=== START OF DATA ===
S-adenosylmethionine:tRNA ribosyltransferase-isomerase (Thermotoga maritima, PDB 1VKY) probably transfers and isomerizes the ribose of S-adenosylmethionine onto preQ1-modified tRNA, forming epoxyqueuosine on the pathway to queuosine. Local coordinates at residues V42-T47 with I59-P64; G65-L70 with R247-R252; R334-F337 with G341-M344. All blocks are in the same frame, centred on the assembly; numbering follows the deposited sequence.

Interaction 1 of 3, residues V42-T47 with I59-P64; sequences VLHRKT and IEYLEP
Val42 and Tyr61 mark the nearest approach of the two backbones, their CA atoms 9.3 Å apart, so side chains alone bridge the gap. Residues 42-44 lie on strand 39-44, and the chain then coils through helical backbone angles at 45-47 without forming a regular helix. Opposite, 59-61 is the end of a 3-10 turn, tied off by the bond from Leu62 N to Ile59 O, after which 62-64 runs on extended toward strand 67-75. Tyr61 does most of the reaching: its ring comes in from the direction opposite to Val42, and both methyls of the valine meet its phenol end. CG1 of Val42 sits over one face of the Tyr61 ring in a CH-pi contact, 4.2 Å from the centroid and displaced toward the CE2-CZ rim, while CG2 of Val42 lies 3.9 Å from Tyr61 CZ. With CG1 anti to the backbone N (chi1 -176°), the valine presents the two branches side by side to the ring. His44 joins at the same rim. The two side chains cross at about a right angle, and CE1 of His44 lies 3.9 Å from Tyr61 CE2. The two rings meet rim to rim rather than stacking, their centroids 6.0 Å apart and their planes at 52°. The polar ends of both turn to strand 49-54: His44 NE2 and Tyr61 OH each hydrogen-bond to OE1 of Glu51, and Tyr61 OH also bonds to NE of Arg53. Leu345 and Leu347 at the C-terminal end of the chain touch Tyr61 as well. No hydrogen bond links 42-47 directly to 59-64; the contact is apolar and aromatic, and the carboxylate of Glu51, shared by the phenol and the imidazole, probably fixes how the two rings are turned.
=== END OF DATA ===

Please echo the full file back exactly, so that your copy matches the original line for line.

S-adenosylmethionine:tRNA ribosyltransferase-isomerase (Thermotoga maritima, PDB 1VKY) probably transfers and isomerizes the ribose of S-adenosylmethionine onto preQ1-modified tRNA, forming epoxyqueuosine on the pathway to queuosine. Local coordinates at residues V42-T47 with I59-P64; G65-L70 with R247-R252; R334-F337 with G341-M344. All blocks are in the same frame, centred on the assembly; numbering follows the deposited sequence.

Interaction 1 of 3, residues V42-T47 with I59-P64; sequences VLHRKT and IEYLEP
Val42 and Tyr61 mark the nearest approach of the two backbones, their CA atoms 9.3 Å apart, so side chains alone bridge the gap. Residues 42-44 lie on strand 39-44, and the chain then coils through helical backbone angles at 45-47 without forming a regular helix. Opposite, 59-61 is the end of a 3-10 turn, tied off by the bond from Leu62 N to Ile59 O, after which 62-64 runs on extended toward strand 67-75. Tyr61 does most of the reaching: its ring comes in from the direction opposite to Val42, and both methyls of the valine meet its phenol end. CG1 of Val42 sits over one face of the Tyr61 ring in a CH-pi contact, 4.2 Å from the centroid and displaced toward the CE2-CZ rim, while CG2 of Val42 lies 3.9 Å from Tyr61 CZ. With CG1 anti to the backbone N (chi1 -176°), the valine presents the two branches side by side to the ring. His44 joins at the same rim. The two side chains cross at about a right angle, and CE1 of His44 lies 3.9 Å from Tyr61 CE2. The two rings meet rim to rim rather than stacking, their centroids 6.0 Å apart and their planes at 52°. The polar ends of both turn to strand 49-54: His44 NE2 and Tyr61 OH each hydrogen-bond to OE1 of Glu51, and Tyr61 OH also bonds to NE of Arg53. Leu345 and Leu347 at the C-terminal end of the chain touch Tyr61 as well. No hydrogen bond links 42-47 directly to 59-64; the contact is apolar and aromatic, and the carboxylate of Glu51, shared by the phenol and the imidazole, probably fixes how the two rings are turned.